One of the central takeaways of Part 1 is that a healthy brain requires a healthy body. So the author recommends a series of lifestyle changes including proper nutrition and regular exercise as a means of preventative care.

Part 2: Oxidative Stress and Aging

In my mind, Part 2 is the most helpful and most interesting section of The Aging Brain. Dr. Jennings discusses the three factors that lead to oxidative stress (inflammation) and aging which include obesity, sugar, and toxins (tobacco, illegal substances, and alcohol abuse). The author includes several actions steps that lead readers in a direction of health, which in the final analysis result in a healthier brain and longevity.

Part 3: Lifestyle and Aging

Part 3 includes several practical steps that lead to brain health including exercise, sleep, regular rest (sabbaticals), a healthy worldview, and stress management.

Part 4: Pathological Aging

Part 4 focuses on Alzheimer’s disease, more practical steps to help prevent dementia, and a short section that describes how to care for a loved one with dementia.

Critique

The Aging Brain is a helpful resource for anyone who seeks help in understanding the various pathological states, such as dementia. The medical and scientific discussion is readable and accessible to anyone who is willing to put in the time for study.

One of the most attractive features of The Aging Brain is the learning points that the author concludes at the close of each chapter. Also included is an action plan. Here, the author suggests practical steps for moving in a healthy direction that promotes brain health.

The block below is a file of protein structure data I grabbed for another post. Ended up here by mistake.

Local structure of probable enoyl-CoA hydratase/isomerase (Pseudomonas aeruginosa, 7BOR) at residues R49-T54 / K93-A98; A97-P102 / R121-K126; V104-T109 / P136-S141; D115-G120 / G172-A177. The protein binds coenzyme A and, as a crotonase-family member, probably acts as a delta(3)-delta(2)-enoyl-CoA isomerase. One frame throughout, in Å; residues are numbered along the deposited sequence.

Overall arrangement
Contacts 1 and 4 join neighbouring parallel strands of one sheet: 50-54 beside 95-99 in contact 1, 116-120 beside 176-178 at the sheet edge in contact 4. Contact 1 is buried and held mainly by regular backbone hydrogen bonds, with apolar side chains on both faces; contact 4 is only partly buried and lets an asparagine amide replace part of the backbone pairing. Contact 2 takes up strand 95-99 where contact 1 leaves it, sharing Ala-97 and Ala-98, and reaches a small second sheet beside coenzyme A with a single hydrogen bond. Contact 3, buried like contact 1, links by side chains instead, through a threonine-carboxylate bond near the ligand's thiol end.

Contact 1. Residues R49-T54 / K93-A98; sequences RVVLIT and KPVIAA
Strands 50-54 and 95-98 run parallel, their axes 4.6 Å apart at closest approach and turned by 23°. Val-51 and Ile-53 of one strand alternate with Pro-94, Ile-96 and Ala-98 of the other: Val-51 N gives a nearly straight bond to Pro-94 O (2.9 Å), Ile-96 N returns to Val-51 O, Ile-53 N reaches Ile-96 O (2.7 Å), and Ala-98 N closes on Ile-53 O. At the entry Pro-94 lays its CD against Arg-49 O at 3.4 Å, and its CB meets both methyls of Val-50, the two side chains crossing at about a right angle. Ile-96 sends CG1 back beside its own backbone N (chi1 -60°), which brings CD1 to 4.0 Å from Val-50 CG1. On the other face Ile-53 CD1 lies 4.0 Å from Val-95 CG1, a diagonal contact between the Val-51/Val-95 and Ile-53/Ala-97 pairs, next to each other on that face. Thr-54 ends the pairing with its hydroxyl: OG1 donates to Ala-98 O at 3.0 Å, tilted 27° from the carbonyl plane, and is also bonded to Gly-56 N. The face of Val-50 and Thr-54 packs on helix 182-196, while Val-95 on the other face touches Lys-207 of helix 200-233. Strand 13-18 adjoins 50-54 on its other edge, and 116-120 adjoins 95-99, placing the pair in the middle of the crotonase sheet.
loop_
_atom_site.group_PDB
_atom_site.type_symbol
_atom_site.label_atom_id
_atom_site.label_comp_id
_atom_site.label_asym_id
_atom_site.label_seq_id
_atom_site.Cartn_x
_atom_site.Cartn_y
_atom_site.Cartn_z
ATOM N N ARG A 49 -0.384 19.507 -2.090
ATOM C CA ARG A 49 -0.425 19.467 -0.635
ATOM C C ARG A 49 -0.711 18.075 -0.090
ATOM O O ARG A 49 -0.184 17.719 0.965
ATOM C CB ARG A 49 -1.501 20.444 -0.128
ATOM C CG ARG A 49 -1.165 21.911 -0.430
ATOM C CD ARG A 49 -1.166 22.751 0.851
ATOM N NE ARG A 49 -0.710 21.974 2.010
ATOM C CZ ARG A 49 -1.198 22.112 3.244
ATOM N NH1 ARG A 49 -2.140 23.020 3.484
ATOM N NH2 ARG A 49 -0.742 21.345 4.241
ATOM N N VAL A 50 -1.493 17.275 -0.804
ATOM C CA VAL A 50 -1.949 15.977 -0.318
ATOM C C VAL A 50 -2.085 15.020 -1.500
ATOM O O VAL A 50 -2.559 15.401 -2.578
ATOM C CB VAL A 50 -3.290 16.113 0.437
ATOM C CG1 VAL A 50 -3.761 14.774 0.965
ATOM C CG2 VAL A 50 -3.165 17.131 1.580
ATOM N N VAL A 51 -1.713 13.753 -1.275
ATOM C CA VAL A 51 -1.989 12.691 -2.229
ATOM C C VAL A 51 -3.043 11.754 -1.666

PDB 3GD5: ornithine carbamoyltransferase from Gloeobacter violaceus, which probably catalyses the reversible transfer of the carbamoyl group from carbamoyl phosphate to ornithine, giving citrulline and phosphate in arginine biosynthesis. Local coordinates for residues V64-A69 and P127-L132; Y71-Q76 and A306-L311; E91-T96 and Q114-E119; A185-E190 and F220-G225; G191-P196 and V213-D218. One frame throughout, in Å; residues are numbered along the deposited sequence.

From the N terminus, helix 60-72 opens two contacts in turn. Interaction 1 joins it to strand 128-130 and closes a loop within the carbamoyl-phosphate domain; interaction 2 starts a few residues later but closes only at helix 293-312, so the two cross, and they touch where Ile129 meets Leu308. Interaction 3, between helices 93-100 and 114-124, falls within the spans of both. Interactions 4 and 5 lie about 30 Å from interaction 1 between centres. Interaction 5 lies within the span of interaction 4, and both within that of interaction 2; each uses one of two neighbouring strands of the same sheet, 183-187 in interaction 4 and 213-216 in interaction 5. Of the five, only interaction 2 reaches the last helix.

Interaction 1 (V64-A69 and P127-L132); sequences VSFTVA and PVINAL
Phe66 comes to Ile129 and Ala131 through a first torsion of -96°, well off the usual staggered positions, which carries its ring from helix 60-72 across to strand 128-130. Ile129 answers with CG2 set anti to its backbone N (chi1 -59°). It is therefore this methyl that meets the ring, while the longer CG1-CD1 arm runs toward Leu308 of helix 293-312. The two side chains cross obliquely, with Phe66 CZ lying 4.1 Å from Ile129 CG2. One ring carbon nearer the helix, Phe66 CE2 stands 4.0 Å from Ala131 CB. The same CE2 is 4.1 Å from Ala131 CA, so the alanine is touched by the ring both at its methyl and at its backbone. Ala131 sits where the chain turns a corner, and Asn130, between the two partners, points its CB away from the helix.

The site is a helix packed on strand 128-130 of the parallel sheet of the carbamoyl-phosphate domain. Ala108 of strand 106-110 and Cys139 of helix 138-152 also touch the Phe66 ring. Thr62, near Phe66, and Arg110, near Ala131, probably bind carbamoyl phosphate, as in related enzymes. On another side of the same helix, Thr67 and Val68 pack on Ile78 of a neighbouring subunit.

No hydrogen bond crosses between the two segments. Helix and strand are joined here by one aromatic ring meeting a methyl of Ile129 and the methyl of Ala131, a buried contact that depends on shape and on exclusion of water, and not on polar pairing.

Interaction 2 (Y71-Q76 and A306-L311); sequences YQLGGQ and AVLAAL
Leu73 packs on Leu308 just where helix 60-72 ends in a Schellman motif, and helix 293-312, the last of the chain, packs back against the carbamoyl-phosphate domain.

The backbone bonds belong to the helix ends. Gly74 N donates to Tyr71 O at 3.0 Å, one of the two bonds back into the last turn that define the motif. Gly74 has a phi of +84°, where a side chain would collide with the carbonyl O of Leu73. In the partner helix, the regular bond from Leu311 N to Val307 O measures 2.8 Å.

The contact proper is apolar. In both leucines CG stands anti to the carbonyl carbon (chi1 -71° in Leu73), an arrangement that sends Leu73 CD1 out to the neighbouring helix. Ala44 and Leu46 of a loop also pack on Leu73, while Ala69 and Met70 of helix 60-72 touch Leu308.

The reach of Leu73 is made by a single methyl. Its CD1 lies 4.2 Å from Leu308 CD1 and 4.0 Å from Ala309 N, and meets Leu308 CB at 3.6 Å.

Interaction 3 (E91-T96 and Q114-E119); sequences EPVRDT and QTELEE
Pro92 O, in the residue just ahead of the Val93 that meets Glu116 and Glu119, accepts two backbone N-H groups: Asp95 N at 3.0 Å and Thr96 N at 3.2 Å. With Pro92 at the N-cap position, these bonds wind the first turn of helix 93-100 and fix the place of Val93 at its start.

While much of the book is helpful, The Aging Brain does not come without weaknesses. First, the author refers in some places to God as the “higher power.” I understand his desire to reach a broad base of readers who may not be followers of Christ. However, the reference to God as a “higher power” is not only unhelpful; it proves harmful as readers may be subtly encouraged to turn to a false god.

Second, the author discourages readers from believing in a deity who is a “punishing god.” It is unclear whether he means the “punishing god” of Islam or the God of the Bible who is a God of wrath and promises to punish every unrepentant person, in the final analysis (John 3:36; 1 Thes. 1:9-10).

Third, the promotion of self-forgiveness is included which proves unhelpful and ultimately, idolatrous.

Summary

These theological disagreements are significant but should not prevent readers from benefiting from the medical wisdom that explodes from this book. Throwing out the baby with the bathwater would be a mistake. Instead, I urge readers to carefully digest the material in The Aging Brain which will involve biblical discernment and discretion.

I received this book free from the publisher. I was not required to write a positive review.

BOOK REVIEWS

Walk On – Ben Malcolmson